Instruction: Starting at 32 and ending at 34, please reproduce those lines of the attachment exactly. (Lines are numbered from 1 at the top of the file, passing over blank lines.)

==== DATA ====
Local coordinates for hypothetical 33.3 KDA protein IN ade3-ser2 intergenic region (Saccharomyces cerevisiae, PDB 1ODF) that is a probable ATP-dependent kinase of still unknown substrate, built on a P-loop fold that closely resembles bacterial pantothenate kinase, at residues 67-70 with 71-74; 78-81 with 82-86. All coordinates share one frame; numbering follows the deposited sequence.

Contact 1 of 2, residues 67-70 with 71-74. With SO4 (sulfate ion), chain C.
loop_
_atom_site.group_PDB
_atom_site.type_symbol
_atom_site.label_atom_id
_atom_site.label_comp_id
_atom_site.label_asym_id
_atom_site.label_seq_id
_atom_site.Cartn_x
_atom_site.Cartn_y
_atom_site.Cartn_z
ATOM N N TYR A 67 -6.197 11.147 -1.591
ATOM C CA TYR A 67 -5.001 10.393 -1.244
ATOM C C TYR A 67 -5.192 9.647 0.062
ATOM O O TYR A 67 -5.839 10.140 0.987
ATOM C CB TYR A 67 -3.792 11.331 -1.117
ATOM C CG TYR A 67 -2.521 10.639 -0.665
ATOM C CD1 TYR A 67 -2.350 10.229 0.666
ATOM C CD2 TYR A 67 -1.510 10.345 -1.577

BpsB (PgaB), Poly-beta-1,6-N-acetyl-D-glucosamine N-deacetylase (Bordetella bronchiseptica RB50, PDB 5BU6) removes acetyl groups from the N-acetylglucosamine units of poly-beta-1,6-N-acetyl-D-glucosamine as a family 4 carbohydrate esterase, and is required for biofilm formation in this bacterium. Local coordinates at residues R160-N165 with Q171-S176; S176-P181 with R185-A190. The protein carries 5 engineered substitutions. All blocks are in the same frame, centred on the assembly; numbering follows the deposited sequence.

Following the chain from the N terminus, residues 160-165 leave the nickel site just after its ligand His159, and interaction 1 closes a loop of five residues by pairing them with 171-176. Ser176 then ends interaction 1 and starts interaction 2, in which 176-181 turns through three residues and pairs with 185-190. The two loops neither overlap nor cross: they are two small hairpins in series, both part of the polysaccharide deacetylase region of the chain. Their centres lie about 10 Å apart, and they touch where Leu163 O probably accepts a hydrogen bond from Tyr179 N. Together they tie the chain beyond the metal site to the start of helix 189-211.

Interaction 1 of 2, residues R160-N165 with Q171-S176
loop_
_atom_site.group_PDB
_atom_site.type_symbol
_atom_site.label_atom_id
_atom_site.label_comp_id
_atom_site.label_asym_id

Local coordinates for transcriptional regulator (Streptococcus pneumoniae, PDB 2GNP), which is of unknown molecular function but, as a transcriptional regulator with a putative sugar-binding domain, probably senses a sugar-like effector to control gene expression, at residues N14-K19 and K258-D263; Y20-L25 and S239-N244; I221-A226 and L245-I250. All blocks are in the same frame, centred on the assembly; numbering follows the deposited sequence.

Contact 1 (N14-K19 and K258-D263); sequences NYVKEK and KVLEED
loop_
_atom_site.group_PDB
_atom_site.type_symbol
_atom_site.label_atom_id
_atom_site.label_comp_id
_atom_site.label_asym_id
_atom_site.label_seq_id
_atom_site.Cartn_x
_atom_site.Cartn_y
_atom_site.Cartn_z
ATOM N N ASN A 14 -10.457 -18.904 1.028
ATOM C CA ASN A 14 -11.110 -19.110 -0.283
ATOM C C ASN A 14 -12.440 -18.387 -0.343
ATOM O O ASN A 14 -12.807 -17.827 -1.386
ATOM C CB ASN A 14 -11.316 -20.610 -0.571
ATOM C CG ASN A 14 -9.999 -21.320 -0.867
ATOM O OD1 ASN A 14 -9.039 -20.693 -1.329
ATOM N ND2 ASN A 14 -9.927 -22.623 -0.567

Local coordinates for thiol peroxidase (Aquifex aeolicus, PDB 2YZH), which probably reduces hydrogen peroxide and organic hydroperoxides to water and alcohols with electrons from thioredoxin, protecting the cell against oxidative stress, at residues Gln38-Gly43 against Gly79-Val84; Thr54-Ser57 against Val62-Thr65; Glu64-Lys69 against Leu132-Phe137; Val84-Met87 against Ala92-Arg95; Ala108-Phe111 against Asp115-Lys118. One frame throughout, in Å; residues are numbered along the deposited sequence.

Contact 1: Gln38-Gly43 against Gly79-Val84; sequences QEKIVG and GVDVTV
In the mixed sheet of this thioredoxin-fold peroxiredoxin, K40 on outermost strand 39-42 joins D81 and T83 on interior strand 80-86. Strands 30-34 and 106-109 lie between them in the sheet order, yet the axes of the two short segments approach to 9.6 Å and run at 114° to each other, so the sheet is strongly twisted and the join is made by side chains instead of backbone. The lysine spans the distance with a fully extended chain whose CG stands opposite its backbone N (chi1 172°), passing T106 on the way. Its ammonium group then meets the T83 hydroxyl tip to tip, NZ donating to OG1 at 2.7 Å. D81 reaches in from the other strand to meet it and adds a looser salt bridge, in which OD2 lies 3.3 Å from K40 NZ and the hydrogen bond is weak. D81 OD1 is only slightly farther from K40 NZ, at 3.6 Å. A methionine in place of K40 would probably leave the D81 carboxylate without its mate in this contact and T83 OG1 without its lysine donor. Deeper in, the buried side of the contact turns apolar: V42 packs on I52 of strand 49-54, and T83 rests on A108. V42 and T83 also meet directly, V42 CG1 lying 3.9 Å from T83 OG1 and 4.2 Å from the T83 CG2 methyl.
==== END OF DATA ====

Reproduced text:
loop_
_atom_site.group_PDB
_atom_site.type_symbol